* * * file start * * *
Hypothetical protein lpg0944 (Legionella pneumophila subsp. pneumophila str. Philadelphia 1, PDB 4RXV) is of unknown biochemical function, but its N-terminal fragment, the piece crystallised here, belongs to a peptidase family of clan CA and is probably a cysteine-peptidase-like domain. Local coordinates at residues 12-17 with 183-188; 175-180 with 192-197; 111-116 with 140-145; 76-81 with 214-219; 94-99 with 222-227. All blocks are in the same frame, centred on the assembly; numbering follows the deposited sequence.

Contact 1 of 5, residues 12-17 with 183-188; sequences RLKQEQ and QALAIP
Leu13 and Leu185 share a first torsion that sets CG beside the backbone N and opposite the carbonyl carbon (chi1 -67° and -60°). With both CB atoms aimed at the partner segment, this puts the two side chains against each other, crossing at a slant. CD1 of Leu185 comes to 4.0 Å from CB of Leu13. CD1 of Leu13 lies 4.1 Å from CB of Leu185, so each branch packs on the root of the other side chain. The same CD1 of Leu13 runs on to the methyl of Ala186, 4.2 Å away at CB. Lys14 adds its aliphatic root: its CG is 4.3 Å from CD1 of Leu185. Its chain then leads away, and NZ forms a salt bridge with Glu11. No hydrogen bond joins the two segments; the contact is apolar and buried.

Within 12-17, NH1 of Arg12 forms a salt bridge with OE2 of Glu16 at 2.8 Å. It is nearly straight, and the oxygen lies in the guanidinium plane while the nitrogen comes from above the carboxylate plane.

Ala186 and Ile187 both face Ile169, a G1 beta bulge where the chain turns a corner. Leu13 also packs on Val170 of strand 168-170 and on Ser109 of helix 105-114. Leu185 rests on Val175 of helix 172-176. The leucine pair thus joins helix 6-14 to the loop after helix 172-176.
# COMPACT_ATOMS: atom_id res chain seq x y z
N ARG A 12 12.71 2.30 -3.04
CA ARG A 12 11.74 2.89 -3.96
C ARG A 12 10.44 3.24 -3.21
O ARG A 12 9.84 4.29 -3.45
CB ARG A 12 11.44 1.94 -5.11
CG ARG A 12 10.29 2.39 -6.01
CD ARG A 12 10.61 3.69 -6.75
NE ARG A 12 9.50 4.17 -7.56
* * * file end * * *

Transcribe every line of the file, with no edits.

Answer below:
Hypothetical protein lpg0944 (Legionella pneumophila subsp. pneumophila str. Philadelphia 1, PDB 4RXV) is of unknown biochemical function, but its N-terminal fragment, the piece crystallised here, belongs to a peptidase family of clan CA and is probably a cysteine-peptidase-like domain. Local coordinates at residues 12-17 with 183-188; 175-180 with 192-197; 111-116 with 140-145; 76-81 with 214-219; 94-99 with 222-227. All blocks are in the same frame, centred on the assembly; numbering follows the deposited sequence.

Contact 1 of 5, residues 12-17 with 183-188; sequences RLKQEQ and QALAIP
Leu13 and Leu185 share a first torsion that sets CG beside the backbone N and opposite the carbonyl carbon (chi1 -67° and -60°). With both CB atoms aimed at the partner segment, this puts the two side chains against each other, crossing at a slant. CD1 of Leu185 comes to 4.0 Å from CB of Leu13. CD1 of Leu13 lies 4.1 Å from CB of Leu185, so each branch packs on the root of the other side chain. The same CD1 of Leu13 runs on to the methyl of Ala186, 4.2 Å away at CB. Lys14 adds its aliphatic root: its CG is 4.3 Å from CD1 of Leu185. Its chain then leads away, and NZ forms a salt bridge with Glu11. No hydrogen bond joins the two segments; the contact is apolar and buried.

Within 12-17, NH1 of Arg12 forms a salt bridge with OE2 of Glu16 at 2.8 Å. It is nearly straight, and the oxygen lies in the guanidinium plane while the nitrogen comes from above the carboxylate plane.

Ala186 and Ile187 both face Ile169, a G1 beta bulge where the chain turns a corner. Leu13 also packs on Val170 of strand 168-170 and on Ser109 of helix 105-114. Leu185 rests on Val175 of helix 172-176. The leucine pair thus joins helix 6-14 to the loop after helix 172-176.
# COMPACT_ATOMS: atom_id res chain seq x y z
N ARG A 12 12.71 2.30 -3.04
CA ARG A 12 11.74 2.89 -3.96
C ARG A 12 10.44 3.24 -3.21
O ARG A 12 9.84 4.29 -3.45
CB ARG A 12 11.44 1.94 -5.11
CG ARG A 12 10.29 2.39 -6.01
CD ARG A 12 10.61 3.69 -6.75
NE ARG A 12 9.50 4.17 -7.56